Why is the derived tensor product only defined for bounded above derived categories?

In "Residues and Duality" by Hartshorne, the derived tensor $\otimes$ only defined for the bounded above categories (see Chapter I, section 4), that is one has

$$\otimes: D^{-}(X) \times D^{-}(X) \to D(X),$$ where $X$ is a variety, and $D^{-}(X), D(X)$ are derived category of bounded above complex of $\mathcal{O}_X$-modules and derived category of complex of $\mathcal{O}_X$-modules respectively .

The main reason it is defined for the bounded above complex is that Hartshorne used the fact that every sheaf of module has a flat resolution.

However, why cannot one use the injective resolution for the derived tensor, and defined it for bounded below derived cateogry $D^{+}(X)$?

In fact, the later is the case I need (to be precise, I need $F\otimes : D^{+}(X) \to D(X)$, where $F$ is a sheaf of module), and I checked every conditions for the existence of derived functor, it seems that everything is satisfied.

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I don't see how you can use injective resolutions for a left derived functor. –  Zhen Lin Mar 6 at 16:20
That doesn't make sense! You need a resolution by objects $P$ which are acyclic, in this case such that the functor $P\otimes -\$ is exact. –  abx Mar 6 at 17:17
@ZhenLin (and also abx) I know this is weird, but if you have the book I mentioned above, you can look at Corollary 5.3 Page 56. It says: if $A,B$ are abelian categories, and $F$ is an additive functor, assume $A$ has enough injectives, then there exist derived functor $\mathbb{R}^+F : D^{+}(A) \to D(B)$. –  Li Yutong Mar 7 at 1:22
The derived tensor product is a left derived functor. There is no use making it a right derived functor. –  Zhen Lin Mar 7 at 7:59
Could you take a look at my new question below? It contains more information. mathoverflow.net/questions/159668/… –  Li Yutong Mar 7 at 13:57

I would like to add my 2 euro ¢. In a nutshell: your information is outdated. "Residues and Duality" by Hartshorne was the first available text on derived categories of coherent sheaves and Grothedieck duality but it was published in 1966. In 1988, Spaltenstein showed in ("Resolutions of unbounded complexes", Compositio Math. 65 (1988), no. 2, 121–154) that one can use unbounded homotopically flat resolutions of sheaves to get a derived tensor product of unbounded complexes. Similarly, you may use homotopically injective resolutions of sheaves to derive functors on the right.

A very readable and useful update of duality for coherent sheaves using this developments is Joe Lipman's text "Notes on Derived Functors and Grothendieck Duality" in Springer Lecture Notes, no. 1960 (2009), 1–259.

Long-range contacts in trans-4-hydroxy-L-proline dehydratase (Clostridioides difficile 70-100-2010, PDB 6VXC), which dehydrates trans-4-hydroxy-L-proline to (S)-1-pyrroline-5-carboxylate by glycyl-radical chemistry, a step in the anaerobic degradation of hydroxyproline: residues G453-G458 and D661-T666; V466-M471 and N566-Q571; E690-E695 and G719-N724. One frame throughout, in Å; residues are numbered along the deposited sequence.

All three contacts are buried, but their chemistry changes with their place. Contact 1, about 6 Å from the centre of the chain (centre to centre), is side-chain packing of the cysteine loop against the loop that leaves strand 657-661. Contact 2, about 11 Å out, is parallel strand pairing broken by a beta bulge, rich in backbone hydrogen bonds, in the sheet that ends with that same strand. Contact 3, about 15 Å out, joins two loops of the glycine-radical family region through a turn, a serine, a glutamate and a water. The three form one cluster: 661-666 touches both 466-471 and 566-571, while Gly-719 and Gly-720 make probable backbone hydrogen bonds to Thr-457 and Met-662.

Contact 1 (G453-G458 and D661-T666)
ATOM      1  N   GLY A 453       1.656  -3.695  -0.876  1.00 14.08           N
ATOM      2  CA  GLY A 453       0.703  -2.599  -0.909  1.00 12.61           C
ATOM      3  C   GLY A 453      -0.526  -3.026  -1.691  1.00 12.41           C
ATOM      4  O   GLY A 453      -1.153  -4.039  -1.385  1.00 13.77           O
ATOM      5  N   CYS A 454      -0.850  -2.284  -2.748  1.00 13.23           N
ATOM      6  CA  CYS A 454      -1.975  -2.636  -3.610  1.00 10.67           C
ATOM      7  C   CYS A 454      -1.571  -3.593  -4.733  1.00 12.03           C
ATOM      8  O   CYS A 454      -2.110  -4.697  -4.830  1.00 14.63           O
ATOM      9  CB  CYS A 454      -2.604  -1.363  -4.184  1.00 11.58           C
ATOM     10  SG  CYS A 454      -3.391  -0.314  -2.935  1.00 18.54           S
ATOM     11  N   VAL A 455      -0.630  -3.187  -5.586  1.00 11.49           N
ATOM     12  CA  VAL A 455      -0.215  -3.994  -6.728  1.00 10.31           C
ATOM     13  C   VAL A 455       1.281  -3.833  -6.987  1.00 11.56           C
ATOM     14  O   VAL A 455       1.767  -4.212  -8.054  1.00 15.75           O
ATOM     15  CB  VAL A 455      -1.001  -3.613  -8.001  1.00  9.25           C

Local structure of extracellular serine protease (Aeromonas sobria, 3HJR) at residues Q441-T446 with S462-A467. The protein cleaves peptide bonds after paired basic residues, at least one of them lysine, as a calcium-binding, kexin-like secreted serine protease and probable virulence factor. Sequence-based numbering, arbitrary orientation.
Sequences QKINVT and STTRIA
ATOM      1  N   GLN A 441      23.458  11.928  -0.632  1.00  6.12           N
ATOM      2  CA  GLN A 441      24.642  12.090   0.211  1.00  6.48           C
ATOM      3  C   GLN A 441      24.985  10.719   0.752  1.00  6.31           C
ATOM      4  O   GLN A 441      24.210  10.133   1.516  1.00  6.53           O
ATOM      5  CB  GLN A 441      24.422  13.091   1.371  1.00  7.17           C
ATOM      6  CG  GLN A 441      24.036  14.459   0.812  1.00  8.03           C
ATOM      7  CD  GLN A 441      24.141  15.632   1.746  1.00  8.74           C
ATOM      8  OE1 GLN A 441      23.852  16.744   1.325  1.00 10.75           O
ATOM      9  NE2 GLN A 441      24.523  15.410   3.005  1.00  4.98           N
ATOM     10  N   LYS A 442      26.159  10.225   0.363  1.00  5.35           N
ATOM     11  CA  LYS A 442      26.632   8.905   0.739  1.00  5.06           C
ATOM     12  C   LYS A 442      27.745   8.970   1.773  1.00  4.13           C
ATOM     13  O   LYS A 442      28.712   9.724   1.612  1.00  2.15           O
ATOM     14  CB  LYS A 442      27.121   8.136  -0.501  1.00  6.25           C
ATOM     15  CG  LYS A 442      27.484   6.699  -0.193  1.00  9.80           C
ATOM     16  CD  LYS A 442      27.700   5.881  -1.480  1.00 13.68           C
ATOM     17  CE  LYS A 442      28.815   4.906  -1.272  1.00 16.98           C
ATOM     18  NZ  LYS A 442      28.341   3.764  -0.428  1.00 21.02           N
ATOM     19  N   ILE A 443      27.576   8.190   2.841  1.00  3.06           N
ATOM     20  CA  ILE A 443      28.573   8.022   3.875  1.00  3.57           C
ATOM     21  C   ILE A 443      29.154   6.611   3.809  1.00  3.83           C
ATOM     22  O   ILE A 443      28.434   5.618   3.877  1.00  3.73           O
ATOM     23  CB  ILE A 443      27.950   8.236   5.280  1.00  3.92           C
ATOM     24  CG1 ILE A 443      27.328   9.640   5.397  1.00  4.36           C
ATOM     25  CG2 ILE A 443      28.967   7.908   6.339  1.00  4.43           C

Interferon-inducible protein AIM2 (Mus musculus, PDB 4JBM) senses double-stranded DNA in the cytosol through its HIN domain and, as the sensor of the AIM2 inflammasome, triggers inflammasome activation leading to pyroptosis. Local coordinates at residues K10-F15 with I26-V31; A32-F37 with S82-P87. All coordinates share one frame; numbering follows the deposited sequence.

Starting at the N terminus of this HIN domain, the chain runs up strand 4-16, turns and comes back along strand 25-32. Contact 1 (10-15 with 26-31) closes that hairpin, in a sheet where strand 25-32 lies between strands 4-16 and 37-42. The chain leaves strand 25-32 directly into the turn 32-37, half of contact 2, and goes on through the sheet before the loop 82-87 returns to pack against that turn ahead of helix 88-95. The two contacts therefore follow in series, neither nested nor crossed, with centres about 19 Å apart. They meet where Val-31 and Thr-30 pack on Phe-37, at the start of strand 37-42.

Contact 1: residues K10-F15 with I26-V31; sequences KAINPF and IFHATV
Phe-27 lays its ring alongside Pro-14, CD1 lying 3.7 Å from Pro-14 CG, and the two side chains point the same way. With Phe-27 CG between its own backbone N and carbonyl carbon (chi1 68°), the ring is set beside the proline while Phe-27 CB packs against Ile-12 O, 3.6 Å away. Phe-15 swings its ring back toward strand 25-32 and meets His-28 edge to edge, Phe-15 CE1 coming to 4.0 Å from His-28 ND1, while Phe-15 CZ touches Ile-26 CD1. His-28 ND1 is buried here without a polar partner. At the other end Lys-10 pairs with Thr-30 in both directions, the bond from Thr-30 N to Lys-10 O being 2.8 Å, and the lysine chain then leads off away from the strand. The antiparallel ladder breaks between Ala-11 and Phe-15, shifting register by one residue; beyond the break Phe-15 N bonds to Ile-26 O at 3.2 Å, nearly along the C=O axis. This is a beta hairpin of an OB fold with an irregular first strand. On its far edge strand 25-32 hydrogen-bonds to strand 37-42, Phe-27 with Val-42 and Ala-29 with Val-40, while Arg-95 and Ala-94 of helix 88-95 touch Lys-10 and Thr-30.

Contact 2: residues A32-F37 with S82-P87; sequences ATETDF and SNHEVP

There is a lot of extra literature on variants for Grotehdieck abelian categories, differential graded algebras and so on.

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An even more modern treatment using the language of model categories is the paper "Local and stable homological algebra in Grothendieck abelian categories" by Cisinski-Deglise (arxiv.org/abs/0712.3296). One gets an unbounded derived tensor product mostly by abstract nonsense, see Example 2.2 and Proposition 2.3. –  Adeel Mar 6 at 18:05
@Adeel The paper you mention is a great reference, but it uses model categories, the ones I gave restrict to methods of homological algebra, enough for a lot of purposes. In any case, a general knowledge of model categories is useful too. –  Leo Alonso Mar 6 at 18:08
It should be pointed out that life isn't perfect: you lose some theorems when you extend your complexes to be unbounded and use Spaltenstein's methods. For example, the proper base change theorem no longer holds in the same generality as in the bounded case. (See Higher Topos Theory Remark 6.5.4.3.) That said, if you're working with nice $X$ you should be okay. –  Dylan Wilson Mar 6 at 20:11
I am not an expert of these things, but I don't think you get the correct result using an injective resolution. The reason is that injective objects aren't acyclic for the tensor product (if you want it is not true that $\otimes I$ is exact for injective $I$) and this implies that $F\otimes G^\bullet$ depends on the particular representative $F$ and not on its quasi-isomorphism class. –  Denis Nardin Mar 7 at 4:01
@LiYutong You want to use homotopically flat. Makes sense, because you want to define a derived tensor product :) Ideally you might want to use homotopically projective objects for your goal but they don't exist in this setting. Injectivity has nothing to do with tensor products, but Hom and things like that. It's good not to lose sight of the forest from the trees or whatever the expression is. –  user36931 Mar 7 at 5:59